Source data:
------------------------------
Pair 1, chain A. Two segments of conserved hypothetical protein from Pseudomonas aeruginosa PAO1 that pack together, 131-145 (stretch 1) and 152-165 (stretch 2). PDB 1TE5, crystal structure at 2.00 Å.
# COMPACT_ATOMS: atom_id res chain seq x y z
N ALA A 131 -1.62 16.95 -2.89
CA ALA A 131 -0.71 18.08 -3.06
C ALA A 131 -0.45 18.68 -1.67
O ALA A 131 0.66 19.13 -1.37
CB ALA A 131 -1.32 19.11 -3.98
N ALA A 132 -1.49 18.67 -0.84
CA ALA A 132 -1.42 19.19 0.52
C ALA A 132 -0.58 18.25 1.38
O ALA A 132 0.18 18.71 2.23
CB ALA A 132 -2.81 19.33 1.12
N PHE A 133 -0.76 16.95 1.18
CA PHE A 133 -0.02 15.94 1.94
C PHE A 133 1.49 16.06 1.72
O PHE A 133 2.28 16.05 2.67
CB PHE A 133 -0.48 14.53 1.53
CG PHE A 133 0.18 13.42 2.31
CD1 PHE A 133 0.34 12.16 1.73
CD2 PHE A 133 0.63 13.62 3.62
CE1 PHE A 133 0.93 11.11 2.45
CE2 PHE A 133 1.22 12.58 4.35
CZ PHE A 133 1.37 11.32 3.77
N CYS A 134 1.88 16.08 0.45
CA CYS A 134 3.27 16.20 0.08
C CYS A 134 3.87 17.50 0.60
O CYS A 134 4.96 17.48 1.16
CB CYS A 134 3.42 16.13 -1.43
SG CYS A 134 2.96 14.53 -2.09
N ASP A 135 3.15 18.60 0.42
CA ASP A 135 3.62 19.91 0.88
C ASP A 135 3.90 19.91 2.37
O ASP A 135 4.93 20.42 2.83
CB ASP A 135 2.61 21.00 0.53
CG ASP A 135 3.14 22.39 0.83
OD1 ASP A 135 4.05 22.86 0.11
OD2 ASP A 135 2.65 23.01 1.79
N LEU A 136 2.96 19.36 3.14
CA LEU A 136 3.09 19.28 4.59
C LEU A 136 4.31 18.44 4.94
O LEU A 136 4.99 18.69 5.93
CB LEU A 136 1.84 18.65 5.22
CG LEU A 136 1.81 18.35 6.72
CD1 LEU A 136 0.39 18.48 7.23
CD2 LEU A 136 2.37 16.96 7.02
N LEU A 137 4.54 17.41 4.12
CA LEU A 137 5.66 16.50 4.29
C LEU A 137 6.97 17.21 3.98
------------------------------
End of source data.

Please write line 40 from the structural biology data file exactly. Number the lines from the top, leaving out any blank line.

C LEU A 136 4.31 18.44 4.94